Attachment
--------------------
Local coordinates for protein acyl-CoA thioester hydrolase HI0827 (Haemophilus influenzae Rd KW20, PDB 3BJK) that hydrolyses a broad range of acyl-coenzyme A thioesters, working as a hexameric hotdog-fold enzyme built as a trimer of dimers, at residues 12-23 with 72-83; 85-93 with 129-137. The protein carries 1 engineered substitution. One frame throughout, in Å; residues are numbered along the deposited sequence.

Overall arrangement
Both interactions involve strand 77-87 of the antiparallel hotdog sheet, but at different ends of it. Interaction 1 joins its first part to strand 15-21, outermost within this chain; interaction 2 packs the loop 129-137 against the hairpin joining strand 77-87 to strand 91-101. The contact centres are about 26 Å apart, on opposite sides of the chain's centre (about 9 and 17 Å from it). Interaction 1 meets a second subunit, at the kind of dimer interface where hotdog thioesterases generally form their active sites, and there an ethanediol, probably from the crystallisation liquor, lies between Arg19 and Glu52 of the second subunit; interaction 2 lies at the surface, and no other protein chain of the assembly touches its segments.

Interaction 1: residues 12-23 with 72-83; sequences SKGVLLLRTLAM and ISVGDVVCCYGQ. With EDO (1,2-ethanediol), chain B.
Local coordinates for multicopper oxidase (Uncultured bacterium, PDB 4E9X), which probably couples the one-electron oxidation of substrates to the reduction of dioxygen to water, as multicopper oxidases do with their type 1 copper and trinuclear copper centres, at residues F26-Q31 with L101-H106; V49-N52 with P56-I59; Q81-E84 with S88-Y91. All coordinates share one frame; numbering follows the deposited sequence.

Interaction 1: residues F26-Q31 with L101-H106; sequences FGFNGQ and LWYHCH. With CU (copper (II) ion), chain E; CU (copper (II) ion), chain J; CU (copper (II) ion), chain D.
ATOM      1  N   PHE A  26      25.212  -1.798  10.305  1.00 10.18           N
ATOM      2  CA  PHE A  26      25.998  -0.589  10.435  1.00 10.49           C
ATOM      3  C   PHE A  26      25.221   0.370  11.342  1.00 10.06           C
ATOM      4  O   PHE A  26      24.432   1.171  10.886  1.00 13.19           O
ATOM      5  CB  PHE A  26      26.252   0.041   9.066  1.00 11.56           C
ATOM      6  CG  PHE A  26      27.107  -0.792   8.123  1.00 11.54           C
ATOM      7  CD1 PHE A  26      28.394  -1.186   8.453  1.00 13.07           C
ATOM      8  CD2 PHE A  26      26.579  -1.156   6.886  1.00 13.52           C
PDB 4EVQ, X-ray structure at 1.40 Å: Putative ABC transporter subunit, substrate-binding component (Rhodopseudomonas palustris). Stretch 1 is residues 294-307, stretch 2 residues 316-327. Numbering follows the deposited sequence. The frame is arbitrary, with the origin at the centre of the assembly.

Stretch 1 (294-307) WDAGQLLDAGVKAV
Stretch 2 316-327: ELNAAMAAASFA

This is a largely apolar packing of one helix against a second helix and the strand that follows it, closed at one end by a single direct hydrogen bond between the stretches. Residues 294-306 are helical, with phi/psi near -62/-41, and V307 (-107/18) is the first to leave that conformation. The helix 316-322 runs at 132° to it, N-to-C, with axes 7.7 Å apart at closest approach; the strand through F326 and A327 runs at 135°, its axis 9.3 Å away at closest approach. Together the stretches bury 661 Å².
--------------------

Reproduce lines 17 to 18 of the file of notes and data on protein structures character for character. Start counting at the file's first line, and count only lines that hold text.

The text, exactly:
Stretch 2 316-327: ELNAAMAAASFA

This is a largely apolar packing of one helix against a second helix and the strand that follows it, closed at one end by a single direct hydrogen bond between the stretches. Residues 294-306 are helical, with phi/psi near -62/-41, and V307 (-107/18) is the first to leave that conformation. The helix 316-322 runs at 132° to it, N-to-C, with axes 7.7 Å apart at closest approach; the strand through F326 and A327 runs at 135°, its axis 9.3 Å away at closest approach. Together the stretches bury 661 Å².